Friday, November 13, 2009

Wide and Shallow: Fonts and Typography

There are so many other blogs out there doing IP breaking news and current-events; I try to frame my posts here as more narrow but also perhaps deeper.

But it's my blog and I can do what I please (within legal limits and all that.) So, herewith a wider ranging and less deeply probing set of links and ideas.

Somehow or another I found my way to Twenty Tweetable Truths about Magazines, which was elegant and wonderful made me think about magazines and the fact that I still subscribe to one or two and that I use them differently from the way I use the internet and other media sources.

Because I found it (I remember now) through a design e-newsletter I receive, which pointed to the font used, it also made me think of the Pulp Fiction Kinetic Typology videos -- (the one linked is the one I like most, but there's lots out there.) (Be advised, of course, it's not exactly safe-for-work, language wise. Depends on where you work, I guess.)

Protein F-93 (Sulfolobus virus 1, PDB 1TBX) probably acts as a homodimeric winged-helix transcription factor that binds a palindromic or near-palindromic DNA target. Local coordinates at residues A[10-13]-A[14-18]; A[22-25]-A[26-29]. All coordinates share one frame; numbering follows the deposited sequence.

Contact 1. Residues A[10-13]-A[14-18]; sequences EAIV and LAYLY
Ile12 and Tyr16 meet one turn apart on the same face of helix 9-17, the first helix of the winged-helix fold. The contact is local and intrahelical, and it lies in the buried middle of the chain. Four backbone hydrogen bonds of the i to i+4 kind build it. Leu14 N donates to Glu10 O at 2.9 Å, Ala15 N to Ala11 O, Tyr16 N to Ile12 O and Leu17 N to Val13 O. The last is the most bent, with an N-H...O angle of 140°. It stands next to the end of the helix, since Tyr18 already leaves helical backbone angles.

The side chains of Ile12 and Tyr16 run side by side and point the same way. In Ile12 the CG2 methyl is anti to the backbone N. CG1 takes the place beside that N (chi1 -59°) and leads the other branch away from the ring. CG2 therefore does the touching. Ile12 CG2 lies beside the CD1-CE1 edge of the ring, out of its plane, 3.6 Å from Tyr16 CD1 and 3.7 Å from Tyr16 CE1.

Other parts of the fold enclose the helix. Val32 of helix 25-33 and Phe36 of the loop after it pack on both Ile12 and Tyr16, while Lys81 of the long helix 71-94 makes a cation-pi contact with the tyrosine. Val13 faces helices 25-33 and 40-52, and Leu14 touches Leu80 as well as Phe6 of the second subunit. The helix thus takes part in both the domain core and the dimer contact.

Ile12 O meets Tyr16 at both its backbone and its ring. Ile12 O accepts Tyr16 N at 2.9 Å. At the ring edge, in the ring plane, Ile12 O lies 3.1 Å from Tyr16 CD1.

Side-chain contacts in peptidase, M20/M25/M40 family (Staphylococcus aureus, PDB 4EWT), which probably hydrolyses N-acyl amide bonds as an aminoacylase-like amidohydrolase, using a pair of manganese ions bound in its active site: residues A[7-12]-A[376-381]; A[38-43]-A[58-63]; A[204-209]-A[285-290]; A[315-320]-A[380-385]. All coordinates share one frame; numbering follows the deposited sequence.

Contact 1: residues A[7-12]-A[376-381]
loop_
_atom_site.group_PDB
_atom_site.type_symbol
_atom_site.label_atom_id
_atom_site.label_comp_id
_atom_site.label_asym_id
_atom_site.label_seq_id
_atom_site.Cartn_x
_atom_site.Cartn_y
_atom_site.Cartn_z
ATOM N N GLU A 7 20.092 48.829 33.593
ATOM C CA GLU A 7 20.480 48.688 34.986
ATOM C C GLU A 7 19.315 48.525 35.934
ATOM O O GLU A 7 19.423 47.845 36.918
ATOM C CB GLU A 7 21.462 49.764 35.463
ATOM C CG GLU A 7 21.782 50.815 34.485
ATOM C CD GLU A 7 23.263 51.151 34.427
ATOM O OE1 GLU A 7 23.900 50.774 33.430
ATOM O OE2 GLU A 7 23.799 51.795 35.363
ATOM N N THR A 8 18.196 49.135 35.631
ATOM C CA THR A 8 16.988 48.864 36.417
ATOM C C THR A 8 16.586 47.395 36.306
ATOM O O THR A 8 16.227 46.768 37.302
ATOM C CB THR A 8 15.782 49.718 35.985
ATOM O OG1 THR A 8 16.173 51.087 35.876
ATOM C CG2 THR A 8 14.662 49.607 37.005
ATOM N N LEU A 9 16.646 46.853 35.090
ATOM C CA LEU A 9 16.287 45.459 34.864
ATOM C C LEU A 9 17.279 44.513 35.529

That got me thinking about the copyright issues in those kinds of presentations. My instinct is that it's a fair use -- transformative use made of a published (but fictional) work, taking only a small-ish portion of only the audio track, with very low likelihood of market substitution. A different, slightly more subtle question might look at the trademark implications. I want this use to be acceptable under that rubric, because the results are so wonderful, but I'm going to have to think about it a bit before I commit (post) either way.

Of course, it never hurts to actually get permission - as is claimed by the makers of the best one I saw when surfing around yesterday - the Who's on First kinetic typography presentation.

One of my pet interests is the protectability of design elements - particularly fonts - which is, rightly, the subject of one of the "deeper" posts I claim above. But my explorations yesterday led me to a font called Liza Pro, which has (claims) over 4000 "contextual ligatures and alternates," and "advanced OpenType programming" (see the slideshow, which is so cool!) that made me think of fonts in a way that I hadn't before - as a computer program or even a straight-up "method" for contextually reimaging letters. So that'll have to go into the hopper when I think about IP protection of fonts.

(Also in that vein, when is a font not a font? When it's clearly just art: Steampunk, Erte. Although I'm vacillating on that point even as I type these words.)


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